It’s been nine months since NASA’s New Horizons spacecraft flew past Pluto.  Time sure does fly.  And even though the spacecraft is moving further from Pluto and Earth, it’s still sending back the massive amounts of data it gathered during closest approach.  As this data is received, the huge team of scientists that are part of the mission use it to characterize Pluto so humanity can begin to understand just how strange the distant dwarf Planet is. Five new papers characterize some of the latest science done on the enigmatic world.  Here’s a quick summary of each: The first paper from...

Plutonian Moons

Now that New Horizons has passed by Pluto and it’s moons, it’s time we updated out images of the entire system.  Taking images from New Horizons, today’s APOD shows the relative sizes of the moons with the best photos we have of them to date. Looking at the image, it makes sense that Nix and Hydra weren’t discovered until 2005, and that Kerberos and Styx were not found until 2012.  The moons are so tiny and distant, and are dwarfed by the larger Charon and central Pluto.  As far as we know, this is it for Pluto’s moons, since we haven’t...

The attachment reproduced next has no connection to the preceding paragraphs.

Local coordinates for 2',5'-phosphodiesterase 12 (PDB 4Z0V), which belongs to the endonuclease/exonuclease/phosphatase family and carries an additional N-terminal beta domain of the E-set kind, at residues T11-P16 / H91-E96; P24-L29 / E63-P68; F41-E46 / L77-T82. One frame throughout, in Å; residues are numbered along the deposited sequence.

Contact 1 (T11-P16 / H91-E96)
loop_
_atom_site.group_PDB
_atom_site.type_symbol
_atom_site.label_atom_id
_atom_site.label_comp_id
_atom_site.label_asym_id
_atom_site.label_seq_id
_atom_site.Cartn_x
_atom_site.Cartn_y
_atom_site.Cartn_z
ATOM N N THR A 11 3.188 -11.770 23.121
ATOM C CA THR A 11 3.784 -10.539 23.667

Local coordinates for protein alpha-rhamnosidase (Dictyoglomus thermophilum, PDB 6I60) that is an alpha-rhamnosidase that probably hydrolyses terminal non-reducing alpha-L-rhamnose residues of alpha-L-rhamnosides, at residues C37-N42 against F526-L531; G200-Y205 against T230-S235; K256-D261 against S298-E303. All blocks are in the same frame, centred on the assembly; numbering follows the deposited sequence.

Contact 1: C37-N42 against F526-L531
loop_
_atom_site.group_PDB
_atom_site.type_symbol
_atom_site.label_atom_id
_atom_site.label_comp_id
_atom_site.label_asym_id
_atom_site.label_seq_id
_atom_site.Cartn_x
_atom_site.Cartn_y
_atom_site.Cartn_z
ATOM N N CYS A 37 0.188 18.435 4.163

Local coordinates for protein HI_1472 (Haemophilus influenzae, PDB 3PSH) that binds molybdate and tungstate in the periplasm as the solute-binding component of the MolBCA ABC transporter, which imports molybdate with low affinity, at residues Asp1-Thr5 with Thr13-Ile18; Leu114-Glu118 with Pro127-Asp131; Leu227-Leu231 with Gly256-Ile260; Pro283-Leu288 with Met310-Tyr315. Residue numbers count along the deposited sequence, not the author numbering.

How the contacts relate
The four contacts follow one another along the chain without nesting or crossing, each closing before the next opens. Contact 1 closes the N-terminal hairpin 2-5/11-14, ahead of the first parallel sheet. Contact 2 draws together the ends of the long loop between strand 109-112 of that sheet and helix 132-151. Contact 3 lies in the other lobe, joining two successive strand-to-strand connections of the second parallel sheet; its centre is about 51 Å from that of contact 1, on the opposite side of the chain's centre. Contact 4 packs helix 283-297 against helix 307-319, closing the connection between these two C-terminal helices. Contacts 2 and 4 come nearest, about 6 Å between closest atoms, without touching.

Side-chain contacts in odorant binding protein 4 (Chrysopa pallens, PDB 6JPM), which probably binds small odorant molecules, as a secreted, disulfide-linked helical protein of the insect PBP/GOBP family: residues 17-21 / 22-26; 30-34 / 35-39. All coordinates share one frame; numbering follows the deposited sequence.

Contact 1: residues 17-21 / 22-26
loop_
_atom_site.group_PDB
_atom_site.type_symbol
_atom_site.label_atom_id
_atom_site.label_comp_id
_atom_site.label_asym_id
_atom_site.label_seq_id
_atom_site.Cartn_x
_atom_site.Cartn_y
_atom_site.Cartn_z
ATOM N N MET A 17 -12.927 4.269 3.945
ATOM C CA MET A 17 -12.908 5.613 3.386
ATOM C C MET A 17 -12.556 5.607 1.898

New Pluto Images Show Nitrogen Pits

Every so often we see a new set of images from Pluto, giving us a chance to rediscover it multiple times.  It’s like we are experiencing the July fly-by over and over again, and each new set of images reveals something new and exciting.  I feel the same sense of excitement and discovery each time I see a new image, realizing that it spent 6 hours as a beam of light crossing the 5 Billion Kilometres of the solar system to connect us to the New Horizons probe, a lonely little piece of human ingenuity flying through the darkness. Here...

1000 Things You Didn’t Know About The Universe #2: Galaxies are Everywhere